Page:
The university’s researcher welcomed the funding for the project. “After Hungary’s accession to the European Union most of the EU funding went to the disadvantaged convergence regions, while for many years the institutions in central Hungary had very limited options for funding or equipment purchases. This programme is implemented from domestic resources (National Research, Development and Innovation Office) through the tender issued for the Central Hungary Region. This project funding is a significant step forward for the faculties, as well as Budapest University of Technology and Economics as a whole”, said János Takács when evaluating the results. The project enables the institution’s experts to buy a 3D laser beam direct sintering device for the Department of Automotive Technologies, which will be unique in Hungary, suitable for research purposes and can be used with varying parameters.
“The similar devices in other higher education institutions cannot be adjusted to varying parameters, therefore they are only suitable for technologies using specific criteria. They cannot be used to experiment with different materials and their combinations either, while the new device, an almost HUF 100 million ‘printer’ offers much wider options for use: it can be freely parameterised, can produce different modules simultaneously and the high degree of automation allows for the creation of tailor-made test specimens”, János Takács said when explaining the details.
Researchers in the scientific project will use another device to analyse the characteristics of the prototypes: the so-called high-speed spectrometer for material component analysis can be used to monitor the oxygen and nitrogen content of the implants and their environments, as well as their hydrogen content, which plays a crucial role in brittle fractures. The new equipment is able to measure the carbon content (with the required accuracy), which is not possible with other high-speed spectroscopy. Apart from prototypes, they will also make test specimens for mechanical tests, so the experts of the Department of Materials Science and Engineering, the Department of Polymer Engineering, the Cooperation Research Centre for Biomechanics and the Department of Automotive Technologies will not only analyse material components, but physical characteristics too.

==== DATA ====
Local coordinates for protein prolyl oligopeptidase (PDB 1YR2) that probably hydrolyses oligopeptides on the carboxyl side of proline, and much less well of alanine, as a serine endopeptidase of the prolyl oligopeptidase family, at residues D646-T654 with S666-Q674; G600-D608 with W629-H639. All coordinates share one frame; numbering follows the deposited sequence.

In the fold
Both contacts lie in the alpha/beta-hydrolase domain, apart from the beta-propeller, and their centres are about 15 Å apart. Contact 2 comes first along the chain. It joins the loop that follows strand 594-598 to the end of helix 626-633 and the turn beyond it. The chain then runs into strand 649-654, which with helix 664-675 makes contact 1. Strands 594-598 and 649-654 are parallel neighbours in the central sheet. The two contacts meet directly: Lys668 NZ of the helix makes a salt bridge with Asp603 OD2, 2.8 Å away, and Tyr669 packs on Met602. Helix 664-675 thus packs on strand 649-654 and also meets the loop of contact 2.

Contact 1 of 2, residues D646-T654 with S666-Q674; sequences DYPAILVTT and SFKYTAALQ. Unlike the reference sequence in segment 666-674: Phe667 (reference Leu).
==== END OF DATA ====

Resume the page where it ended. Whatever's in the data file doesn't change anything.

A new electron microscope will be used for fine structure spectroscopy at the Department of Materials Science and Engineering. The researchers of the Department of Machine and Product Design, the Department of Vehicle Elements and Vehicle-Structure Analysis and the Department of Automotive Technologies will develop their own macrostructure-building process with which they can produce a model and use the finite element method to see whether it can function under normal and extreme loading conditions.
János Takács brought a practical example to demonstrate the experiments. The firsts tests will analyse the characteristics of a metacarpal implant. “The load on this model is very similar to that of hip implants, so the findings can provide a basis for developing larger implants.” The researchers’ goal is to develop implants that last longer than the current ones and enable patients to lead a better life without the need for reoperation. The professor hopes that the latest innovative findings will be integrated into the university’s programmes within a short amount of time. Students are already involved in research activities. As a result, they have produced several successful undergraduate scientific dissertations and publications on the potential for producing new generation implants.
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Photo: Ildikó Takács